For Marxists, class is not an arbitrary or abstract concept. Rather, it is a verifiable feature of certain human life processes. According to The German Ideology, written by Marx and Engels in 1845-6, human society passed through different productive epochs and in each there were opposing groups of people defined according to the objectively different relationships they had to the means and products of material production. That is, in every epoch, economic practices structure human society into “classes” with diametrically opposed interests rooted in relations of ownership to the means of production..
These relations of ownership to the means of production constitute what Marx calls the “relations of production” and this is an arena of perpetual tension and struggle (1977, p. 179). When the relations of production are combined with the “forces of production” (factories, workplaces, plant, equipment and tools, and knowledge of their use) we arrive at a “mode of production” or “economic base” (Marx, 1977, p. 161; 168). This productive “infrastructure” forms the organizational rationale and dynamic for society in general and these are reflected in the social institutions (e.g., the state) that spring up and become established in accordance with the needs of productive relations.
However, the techniques and technologies of production under capitalism always dictate new working practices which exert pressure for change. The institutions which attempt to guard the existing relations of production from crises (principally the state) then begin, precisely and contradictorily by attempting to guard those relations from crises to obstruct the further development of the forces of production and eventually the pressure of contradictions rooted in the class contradiction becomes too great and the established institutions are transformed by revolution. At that point, new social and political institutions, appropriate to new relations of production, are developed, and these must accord with the further free development of the material forces of production. The German Ideology constitutes Marx’s attempt to depart from the metaphysical abstraction of the Hegelian idealist method and locate the motor of historical change in living, human society and its sensuous processes.
For later thinkers, such as Lenin, the significance of Marx’s transformation of dialectics is the identification of the concept of ‘class struggle’ as the essential historical dynamic. In any era, and most certainly in the capitalist, society is locked in conflict; since the needs of a certain group in the productive process are always subordinated to another. Marxists hold that this social conflict cannot be truly reconciled with the source of its economic causation, and this perpetual tension is the seedbed of revolution.
The capitalist era is both typical of human history and at the same time unique. It is typical in that its production techniques involve the exploitation of one human being by another, but it is unique in history in terms of its advancing this principle to unprecedented levels of efficiency and ruthlessness. For Marx, writing in the Preface to A Critique of Political Economy of 1859 (known simply as the “Preface”), the capitalist era marks the zenith of class struggle in history and human exploitation cannot be taken further (1977, p. 390). The only redeeming feature of capitalism is its assembling its own social antithesis in the “proletariat” or “working class” which is destined to rise up against the bourgeoisie (profiteering or “ruling class”) and abolish class and exploitation and thus bring “the prehistory of human society to a close” (1977, p. 390).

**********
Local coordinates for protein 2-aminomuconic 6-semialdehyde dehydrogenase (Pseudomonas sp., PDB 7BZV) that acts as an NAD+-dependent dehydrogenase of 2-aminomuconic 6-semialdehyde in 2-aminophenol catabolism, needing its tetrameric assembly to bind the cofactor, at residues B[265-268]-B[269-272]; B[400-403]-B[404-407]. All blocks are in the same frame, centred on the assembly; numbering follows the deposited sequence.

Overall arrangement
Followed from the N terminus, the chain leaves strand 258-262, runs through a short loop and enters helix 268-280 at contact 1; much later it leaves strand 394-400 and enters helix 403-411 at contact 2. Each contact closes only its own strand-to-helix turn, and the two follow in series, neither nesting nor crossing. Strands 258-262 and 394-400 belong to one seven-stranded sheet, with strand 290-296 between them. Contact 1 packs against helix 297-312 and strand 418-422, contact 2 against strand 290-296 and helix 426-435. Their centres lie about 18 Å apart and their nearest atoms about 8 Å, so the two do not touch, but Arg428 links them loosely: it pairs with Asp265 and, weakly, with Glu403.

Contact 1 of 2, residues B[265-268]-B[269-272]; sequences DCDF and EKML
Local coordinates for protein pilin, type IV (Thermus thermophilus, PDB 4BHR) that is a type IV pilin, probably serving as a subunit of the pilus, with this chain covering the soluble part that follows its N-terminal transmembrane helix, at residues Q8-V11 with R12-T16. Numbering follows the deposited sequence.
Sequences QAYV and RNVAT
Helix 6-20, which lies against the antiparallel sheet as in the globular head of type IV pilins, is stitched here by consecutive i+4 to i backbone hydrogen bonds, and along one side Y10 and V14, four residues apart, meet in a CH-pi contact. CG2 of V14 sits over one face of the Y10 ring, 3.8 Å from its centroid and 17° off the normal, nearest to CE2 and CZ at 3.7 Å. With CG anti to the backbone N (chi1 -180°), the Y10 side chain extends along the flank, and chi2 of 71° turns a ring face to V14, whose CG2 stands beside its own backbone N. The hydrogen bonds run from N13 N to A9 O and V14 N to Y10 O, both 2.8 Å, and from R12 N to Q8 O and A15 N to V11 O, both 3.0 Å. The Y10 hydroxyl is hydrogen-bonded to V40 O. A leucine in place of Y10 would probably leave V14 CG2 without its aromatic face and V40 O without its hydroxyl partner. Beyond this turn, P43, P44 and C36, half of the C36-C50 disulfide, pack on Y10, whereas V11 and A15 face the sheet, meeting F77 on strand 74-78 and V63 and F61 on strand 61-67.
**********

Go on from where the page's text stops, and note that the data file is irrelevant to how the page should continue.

What, though, do Marxists mean by capitalist “exploitation”? In the first volume of Capital, Marx argues that workers are the primary producers of wealth due to the expenditure of their labor in the production of commodities. However, the relationship between the owners of the means of production (the employers) and the workers is fundamentally exploitative since the full value of the workers’ labor power is never reflected in the wages they receive. The difference between the value of the labor expenditure and the sum the worker receives for it is known as “surplus value,” and this is pocketed by the employer as profit.
Marx saw surplus value as the distinguishing characteristic and ultimate source of class and class conflict within the capitalist system (Cuneo, 1982, p. 378). However, for Marx, surplus value is not merely an undesirable side-effect of the capitalist economy; it is its motive force and the entire system would readily collapse without it. Technically, while surplus value extraction is not wholly unique, historically, to capitalist systems, all capitalist systems are characterised by it. Marx is thus able to offer a “scientific” and objective definition of class in the capitalist epoch based on which side of the social equation of surplus value one stands and to show, moreover, that this economic arrangement is the fundamental source of all human inequality.
Class is therefore absolutely central to Marxist ontology. Ultimately, it is economically induced and it conditions and permeates all social reality in capitalist systems. Marxists are therefore largely hostile toward postmodern and post-structural arguments that class is, or ever can be, ‘constructed extra-economically’, or equally that it can be ‘deconstructed politically’ – an epistemic position which has underwritten in the previous two decades numerous so-called ‘death of class’ theories - arguably the most significant of which are Laclau & Mouffe (1985) and Laclau .
Extract from Embourgeoisment, Immiseration, Commodification - Marxism Revisited: a Critique of Education in Capitalist Systems. Journal for Critical education Policy Studies, 5(1).(Greaves N, Hill D and Maisuria A 2007